Action 9 undercover investigation exposes auctioneers behind risky sales

Action 9 undercover investigation exposes auctioneers behind risky sales

ORLANDO, Fla. — Action 9 investigates traveling auctioneers who claim they're selling art and jewelry seized by police at incredible savings, but some buyers claim the confiscated pieces were just the bait to auction off overpriced art.

Action 9's Todd Ulrich took a hidden camera to the auction and confronted auctioneers who have a controversial history.

It's advertised as a seized assets auction.  But Sue McDonald went to the Ocala event and said only a couple paintings were confiscated by police out of a few hundred for sale.

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Todd Ulrich asked, “How much did you spend?”

“Forty-two thousand dollars,” replied McDonald.

She bought an oil painting and three lithographs.

But later, McDonald's family researched online the appraised value of what she bought and it was far less than what she paid.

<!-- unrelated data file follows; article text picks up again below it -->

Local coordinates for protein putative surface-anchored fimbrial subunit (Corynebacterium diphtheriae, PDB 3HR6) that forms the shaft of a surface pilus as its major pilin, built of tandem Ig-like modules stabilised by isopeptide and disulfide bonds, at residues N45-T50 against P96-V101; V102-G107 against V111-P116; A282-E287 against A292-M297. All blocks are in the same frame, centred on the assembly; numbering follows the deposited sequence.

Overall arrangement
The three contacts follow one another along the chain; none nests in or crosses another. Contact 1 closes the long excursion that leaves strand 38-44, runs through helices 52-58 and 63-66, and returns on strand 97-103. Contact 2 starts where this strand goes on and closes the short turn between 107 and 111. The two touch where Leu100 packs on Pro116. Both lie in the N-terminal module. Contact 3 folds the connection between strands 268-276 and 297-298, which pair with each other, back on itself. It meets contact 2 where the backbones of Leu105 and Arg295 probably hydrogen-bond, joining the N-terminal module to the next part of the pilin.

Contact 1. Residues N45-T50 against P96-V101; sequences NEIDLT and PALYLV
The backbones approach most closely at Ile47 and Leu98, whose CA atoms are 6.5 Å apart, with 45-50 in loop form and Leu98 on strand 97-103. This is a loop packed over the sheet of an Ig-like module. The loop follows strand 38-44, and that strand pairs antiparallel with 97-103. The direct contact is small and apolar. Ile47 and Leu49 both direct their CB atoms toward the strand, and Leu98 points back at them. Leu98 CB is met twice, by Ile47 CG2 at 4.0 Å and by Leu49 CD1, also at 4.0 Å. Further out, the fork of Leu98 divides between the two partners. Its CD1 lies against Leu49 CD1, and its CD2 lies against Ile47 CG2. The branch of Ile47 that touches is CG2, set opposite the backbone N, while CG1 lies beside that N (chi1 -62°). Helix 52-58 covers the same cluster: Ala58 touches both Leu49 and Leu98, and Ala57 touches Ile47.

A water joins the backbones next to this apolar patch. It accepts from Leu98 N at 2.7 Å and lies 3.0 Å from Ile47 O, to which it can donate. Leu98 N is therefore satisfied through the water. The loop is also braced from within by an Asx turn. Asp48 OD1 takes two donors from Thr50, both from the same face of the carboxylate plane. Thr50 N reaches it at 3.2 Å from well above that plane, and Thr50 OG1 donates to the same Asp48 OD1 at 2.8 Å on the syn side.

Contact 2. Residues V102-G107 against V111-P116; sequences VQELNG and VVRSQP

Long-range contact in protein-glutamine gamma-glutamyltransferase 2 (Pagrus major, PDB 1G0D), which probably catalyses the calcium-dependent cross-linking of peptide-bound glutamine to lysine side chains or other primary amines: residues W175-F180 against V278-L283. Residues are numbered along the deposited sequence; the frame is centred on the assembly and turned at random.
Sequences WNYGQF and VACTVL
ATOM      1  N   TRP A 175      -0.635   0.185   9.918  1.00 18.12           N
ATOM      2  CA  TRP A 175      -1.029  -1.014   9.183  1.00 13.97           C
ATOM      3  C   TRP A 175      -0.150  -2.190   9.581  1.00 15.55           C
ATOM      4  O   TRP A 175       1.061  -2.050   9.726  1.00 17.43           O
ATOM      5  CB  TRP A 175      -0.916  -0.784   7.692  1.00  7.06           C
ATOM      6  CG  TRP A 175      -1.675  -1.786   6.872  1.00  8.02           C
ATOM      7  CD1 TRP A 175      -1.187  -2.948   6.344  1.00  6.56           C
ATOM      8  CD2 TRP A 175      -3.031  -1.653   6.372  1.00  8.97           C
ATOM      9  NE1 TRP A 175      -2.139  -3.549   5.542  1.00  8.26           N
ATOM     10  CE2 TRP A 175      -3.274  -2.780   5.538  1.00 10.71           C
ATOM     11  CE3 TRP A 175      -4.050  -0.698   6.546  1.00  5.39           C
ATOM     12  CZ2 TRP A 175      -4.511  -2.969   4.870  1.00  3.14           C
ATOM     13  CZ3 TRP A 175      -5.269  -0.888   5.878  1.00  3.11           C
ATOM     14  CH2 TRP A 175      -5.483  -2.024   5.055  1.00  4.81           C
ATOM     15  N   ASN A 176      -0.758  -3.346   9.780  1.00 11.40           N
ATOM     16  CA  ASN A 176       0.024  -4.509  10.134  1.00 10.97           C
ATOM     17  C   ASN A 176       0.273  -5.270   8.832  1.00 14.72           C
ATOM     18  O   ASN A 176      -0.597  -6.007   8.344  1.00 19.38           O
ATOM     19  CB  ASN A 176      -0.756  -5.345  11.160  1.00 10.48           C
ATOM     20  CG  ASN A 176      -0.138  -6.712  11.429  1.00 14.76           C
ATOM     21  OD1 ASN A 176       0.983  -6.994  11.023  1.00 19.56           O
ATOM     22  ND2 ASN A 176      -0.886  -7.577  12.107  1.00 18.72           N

That same auction went to Keene's Point, an exclusive Windermere community where Ulrich showed up with a hidden camera.

Out of 200 pieces of art and jewelry, only two were identified as FBI seizures during a three-hour auction.

Ulrich confronted auctioneer Adam Levinsohn about those seized assets.

“What other pieces were there?” asked Ulrich.

“Several pieces in the room,” said Levinsohn.

“Why weren't you selling them?” asked Ulrich.

“Because they were never requested, sir,” replied Levinsohn.

Levinsohn was forced to surrender his North Carolina auctioneer's license for misleading ads.

“You didn't sell any seized assets here today did you?” asked Ulrich.

“Not me personally, but I'm sure Gavin did,” said Levinsohn.

Auctioneer Gavin Abadi was there, too.  Florida suspended his license in 2009 for misleading or false auction ads and fined him again in 2010 for bad record keeping.

Appraisal experts Action 9 talked to say many traveling auctioneers use "seized assets" as bait then seduce buyers with overrated and inflated artwork.

Ulrich asked, “Are you counting on people not knowing what they're buying?”

“No, no. That is not correct. Any customer who is not satisfied we take back their pieces anyway,” said Levinsohn.

After McDonald complained, the auctioneers took back all the art and erased her charges.

Later, Abadi told Action 9 he has over a 1,000 loyal customers and only 30 have been unhappy.